Panther Voices: Sentiment toward Cuba embargo changing as community changes

This week marks 50 years of the United States embargo on all trade with Cuba. Since 1991, FIU has polled South Florida Cuban-Americans to gauge sentiment toward the embargo. The poll shows support for the policy eroding. As part of FIU News’ Panther Voices series, lead investigator and sociology professor Guillermo Grenier shares the findings.

If there was ever a consensus among Cuban-Americans in Miami about the effectiveness and necessity of the embargo, it dissolved many decades ago.

In 1991, Hugh Gladwin, director of FIU’s Institute for Public Opinion Research, and I began surveying the Cuban-American community on their attitude toward the embargo as part of  the FIU Cuba Poll, a detailed survey designed to measure the political attitudes of the Cuban-American community in South Florida. The community’s attitudes toward the embargo reflect the diversity of Cuban-Americans and their vision of U.S.-Cuba relations.

The first year we conducted the poll, approximately 87 percent of Cuban-Americans in, then, Dade County favored the continuation of the embargo. In subsequent years, that number has steadily decreased. The steepest decline occurred after 2000, bottoming out in November of 2008 when fewer than 50 percent of our community supported the continuation of the embargo.

The latest poll – completed in Sept. of 2011 and funded by the Ford Foundation, the Cuban Research Institute and the Department of Global and Sociocultural  – showed an increase to approximately  50 percent in support, well below its heyday. This, despite 80 percent believing that the embargo has not worked very well or not well at all.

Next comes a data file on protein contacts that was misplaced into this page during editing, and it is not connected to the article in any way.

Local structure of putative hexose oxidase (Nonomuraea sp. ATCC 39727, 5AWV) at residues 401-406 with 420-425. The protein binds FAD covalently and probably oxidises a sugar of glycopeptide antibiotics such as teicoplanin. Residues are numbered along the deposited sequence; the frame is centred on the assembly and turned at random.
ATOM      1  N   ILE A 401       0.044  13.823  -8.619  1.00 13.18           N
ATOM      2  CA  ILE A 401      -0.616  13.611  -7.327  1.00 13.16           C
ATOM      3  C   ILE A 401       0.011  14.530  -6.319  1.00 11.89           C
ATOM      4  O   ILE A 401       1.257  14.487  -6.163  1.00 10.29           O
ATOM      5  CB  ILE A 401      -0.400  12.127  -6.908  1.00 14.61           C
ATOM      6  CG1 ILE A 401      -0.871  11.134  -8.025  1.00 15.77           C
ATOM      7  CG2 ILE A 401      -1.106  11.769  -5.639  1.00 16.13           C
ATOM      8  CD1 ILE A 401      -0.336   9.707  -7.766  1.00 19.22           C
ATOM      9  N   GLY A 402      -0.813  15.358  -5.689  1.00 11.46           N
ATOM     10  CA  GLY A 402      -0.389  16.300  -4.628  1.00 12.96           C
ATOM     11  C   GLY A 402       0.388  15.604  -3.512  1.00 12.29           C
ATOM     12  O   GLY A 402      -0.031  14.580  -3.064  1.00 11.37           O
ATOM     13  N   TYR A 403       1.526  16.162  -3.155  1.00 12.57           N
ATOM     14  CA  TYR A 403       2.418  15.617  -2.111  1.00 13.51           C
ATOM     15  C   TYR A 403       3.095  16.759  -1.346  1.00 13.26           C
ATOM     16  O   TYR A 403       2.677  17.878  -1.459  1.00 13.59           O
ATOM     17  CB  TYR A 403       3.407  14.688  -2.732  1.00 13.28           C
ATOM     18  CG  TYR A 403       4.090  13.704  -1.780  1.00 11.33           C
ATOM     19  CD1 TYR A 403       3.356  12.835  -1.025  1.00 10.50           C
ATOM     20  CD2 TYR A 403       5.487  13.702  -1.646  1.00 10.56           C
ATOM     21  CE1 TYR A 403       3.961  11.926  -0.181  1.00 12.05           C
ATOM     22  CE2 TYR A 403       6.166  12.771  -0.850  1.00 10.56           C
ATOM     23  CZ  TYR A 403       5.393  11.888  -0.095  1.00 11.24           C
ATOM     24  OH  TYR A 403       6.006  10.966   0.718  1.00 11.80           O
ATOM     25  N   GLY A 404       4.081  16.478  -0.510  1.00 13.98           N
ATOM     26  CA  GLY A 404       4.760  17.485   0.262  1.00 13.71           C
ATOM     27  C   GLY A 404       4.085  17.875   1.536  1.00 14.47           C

The embargo remains a strong symbol of the alliance between the “exile” community and the U.S. government. For 50 years, it has offered a vision, born of the Cold War, of how to achieve “regime change” on the island. This (nerf) stick of power has not dealt the death blow its crafters hoped.

When Cuban-Americans are asked about specific restrictions of the embargo, they show a willingness to introduce some new approaches into the policy mix. Seventy-five percent support U.S. companies selling medicine to Cuba (up from 50 percent in 1993). Sixty-five percent favor selling food (up from 23 percent in 1993). Fifty-seven percent would like to see all travel restrictions lifted to the island for ALL Americans (up from 44 percent in 1991). And more than 60 percent are against any legal restrictions to the number of trips or amount of remittances Cuban-American can send to relatives on the island.

Attitudes in the community are changing because the community itself is changing. Approximately 35 percent of Cuban-Americans living in Miami-Dade arrived from Cuba after 1994. These are the members of our community who are more likely to have personal as well as emotional links to the Cuba of today. Only 40 percent of these new Cubans have become citizens, however, and of these, only 35 percent are registered to vote.

We all have an opinion on the embargo and other elements of U.S.-Cuba policy. But only citizens with a vote can change policies. It is up to the new wave of Cubans to revamp the vision of how change can occur in modern Cuba.

— Guillermo Grenier